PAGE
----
. @tobyfricker part of UNICEF emergency response team at Sighet where the first Blue Dot zone is up and running. #Ukraine pic.twitter.com/ex12zMEF15
— UNICEF UK Media (@Unicefuk_media) March 4, 2022
“UNICEF is appealing for $349 million to provide critical life-saving support for children and their families. This includes $276 million to respond to immediate needs within Ukraine and $73 million for humanitarian needs in neighbouring countries. This funding will help to support over 3.5 million people, including 2.2 million children.
“Funds will be allocated to provide much-needed services and support to children and families within Ukraine as well as in neighbouring countries. These include delivering critical lifesaving supplies. So far, 6 trucks carrying nearly 70 tons of supplies have arrived to Ukraine. The supplies include personal protection equipment and medical, surgical and obstetric kits.
“Across the border, three trucks were dispatched from Copenhagen – UNICEF’s warehouse and the largest humanitarian hub in the world – carrying essential supplies, such as early childhood development, recreational and hygiene kits. These supplies have now arrived in Poland. Additional supplies are on their way from Copenhagen and from Turkey, and are due to arrive in the coming days.”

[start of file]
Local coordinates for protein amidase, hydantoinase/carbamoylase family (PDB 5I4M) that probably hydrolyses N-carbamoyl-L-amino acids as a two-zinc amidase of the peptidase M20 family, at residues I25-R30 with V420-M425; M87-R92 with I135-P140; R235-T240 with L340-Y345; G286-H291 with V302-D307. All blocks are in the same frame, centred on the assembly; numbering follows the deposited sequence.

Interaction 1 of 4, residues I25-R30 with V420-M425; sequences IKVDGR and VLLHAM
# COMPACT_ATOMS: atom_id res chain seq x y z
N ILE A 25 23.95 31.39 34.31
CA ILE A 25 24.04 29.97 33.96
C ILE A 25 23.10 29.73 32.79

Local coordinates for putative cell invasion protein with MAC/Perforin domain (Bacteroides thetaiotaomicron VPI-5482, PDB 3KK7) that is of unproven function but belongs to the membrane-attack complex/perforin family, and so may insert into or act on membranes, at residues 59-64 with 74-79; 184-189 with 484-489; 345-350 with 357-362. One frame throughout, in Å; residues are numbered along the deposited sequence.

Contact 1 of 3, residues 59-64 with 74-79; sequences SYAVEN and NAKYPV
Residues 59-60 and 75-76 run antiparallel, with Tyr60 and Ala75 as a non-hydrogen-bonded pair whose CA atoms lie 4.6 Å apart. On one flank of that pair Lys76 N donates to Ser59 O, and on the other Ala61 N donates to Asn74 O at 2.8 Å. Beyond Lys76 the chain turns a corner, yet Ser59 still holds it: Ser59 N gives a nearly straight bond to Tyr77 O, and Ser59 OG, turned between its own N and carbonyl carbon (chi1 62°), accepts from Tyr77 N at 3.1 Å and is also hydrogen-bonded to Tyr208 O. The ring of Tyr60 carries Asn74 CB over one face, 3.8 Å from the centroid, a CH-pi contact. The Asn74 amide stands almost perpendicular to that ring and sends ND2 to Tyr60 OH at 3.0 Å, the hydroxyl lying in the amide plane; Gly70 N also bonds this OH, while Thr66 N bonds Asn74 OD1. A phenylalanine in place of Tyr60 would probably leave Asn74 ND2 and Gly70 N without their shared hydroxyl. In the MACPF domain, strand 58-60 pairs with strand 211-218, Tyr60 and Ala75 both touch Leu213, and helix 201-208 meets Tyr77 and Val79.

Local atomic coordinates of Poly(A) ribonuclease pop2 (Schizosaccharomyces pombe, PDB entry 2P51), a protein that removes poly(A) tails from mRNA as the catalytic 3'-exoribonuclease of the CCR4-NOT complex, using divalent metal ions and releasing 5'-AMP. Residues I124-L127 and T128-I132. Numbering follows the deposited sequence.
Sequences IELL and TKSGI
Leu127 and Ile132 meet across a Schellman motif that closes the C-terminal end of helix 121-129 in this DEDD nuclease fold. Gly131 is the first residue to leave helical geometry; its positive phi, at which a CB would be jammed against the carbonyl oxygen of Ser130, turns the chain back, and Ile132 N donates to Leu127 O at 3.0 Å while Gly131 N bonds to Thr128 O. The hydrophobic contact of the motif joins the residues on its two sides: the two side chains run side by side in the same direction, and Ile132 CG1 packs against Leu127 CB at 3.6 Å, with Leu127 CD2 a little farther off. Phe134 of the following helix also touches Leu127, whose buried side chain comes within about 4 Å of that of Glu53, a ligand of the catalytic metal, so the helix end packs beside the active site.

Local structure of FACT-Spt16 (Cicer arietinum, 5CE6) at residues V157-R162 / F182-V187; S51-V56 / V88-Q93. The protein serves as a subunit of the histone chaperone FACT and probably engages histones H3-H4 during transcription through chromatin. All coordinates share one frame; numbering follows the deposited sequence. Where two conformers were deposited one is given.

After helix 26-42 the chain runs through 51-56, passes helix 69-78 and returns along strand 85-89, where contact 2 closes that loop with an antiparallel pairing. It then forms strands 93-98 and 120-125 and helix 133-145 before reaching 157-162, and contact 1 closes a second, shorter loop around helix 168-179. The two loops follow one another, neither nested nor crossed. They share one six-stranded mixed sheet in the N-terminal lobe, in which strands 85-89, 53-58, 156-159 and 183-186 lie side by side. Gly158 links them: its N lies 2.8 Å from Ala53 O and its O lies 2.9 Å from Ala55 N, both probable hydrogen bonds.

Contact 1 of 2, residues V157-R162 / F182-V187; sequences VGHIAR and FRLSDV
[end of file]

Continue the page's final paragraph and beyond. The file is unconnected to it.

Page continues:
UNICEF’s second Blue Dot site becomes operational in Siret, Romania - Photo credit: Adrian Holerga
A note from Campden Wealth
“Campden Wealth wish for a swift and peaceful conclusion to the activities in Ukraine,” says Henry Samuelson, director of Campden Wealth. “Upon learning about the UNICEF NextGen Global Principals-led Blue Dot Centre initiative, we wanted to support the incredible work they carry out. In particular, the provision of medical care to vulnerable women and children these centers will provide.”